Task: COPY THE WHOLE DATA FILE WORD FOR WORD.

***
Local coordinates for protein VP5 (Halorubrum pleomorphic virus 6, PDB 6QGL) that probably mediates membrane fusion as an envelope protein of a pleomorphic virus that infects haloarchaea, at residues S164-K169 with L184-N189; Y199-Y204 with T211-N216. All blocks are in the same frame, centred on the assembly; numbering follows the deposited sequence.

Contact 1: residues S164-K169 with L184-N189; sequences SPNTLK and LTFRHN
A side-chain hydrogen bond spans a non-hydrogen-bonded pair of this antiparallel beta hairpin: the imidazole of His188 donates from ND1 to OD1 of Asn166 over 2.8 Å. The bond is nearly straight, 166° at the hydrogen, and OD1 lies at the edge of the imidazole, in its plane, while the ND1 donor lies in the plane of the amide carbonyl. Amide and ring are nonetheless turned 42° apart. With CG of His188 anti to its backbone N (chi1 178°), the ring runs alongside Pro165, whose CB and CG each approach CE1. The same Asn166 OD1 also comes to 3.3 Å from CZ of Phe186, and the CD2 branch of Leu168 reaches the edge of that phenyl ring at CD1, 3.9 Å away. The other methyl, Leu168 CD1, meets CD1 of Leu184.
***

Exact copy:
Local coordinates for protein VP5 (Halorubrum pleomorphic virus 6, PDB 6QGL) that probably mediates membrane fusion as an envelope protein of a pleomorphic virus that infects haloarchaea, at residues S164-K169 with L184-N189; Y199-Y204 with T211-N216. All blocks are in the same frame, centred on the assembly; numbering follows the deposited sequence.

Contact 1: residues S164-K169 with L184-N189; sequences SPNTLK and LTFRHN
A side-chain hydrogen bond spans a non-hydrogen-bonded pair of this antiparallel beta hairpin: the imidazole of His188 donates from ND1 to OD1 of Asn166 over 2.8 Å. The bond is nearly straight, 166° at the hydrogen, and OD1 lies at the edge of the imidazole, in its plane, while the ND1 donor lies in the plane of the amide carbonyl. Amide and ring are nonetheless turned 42° apart. With CG of His188 anti to its backbone N (chi1 178°), the ring runs alongside Pro165, whose CB and CG each approach CE1. The same Asn166 OD1 also comes to 3.3 Å from CZ of Phe186, and the CD2 branch of Leu168 reaches the edge of that phenyl ring at CD1, 3.9 Å away. The other methyl, Leu168 CD1, meets CD1 of Leu184.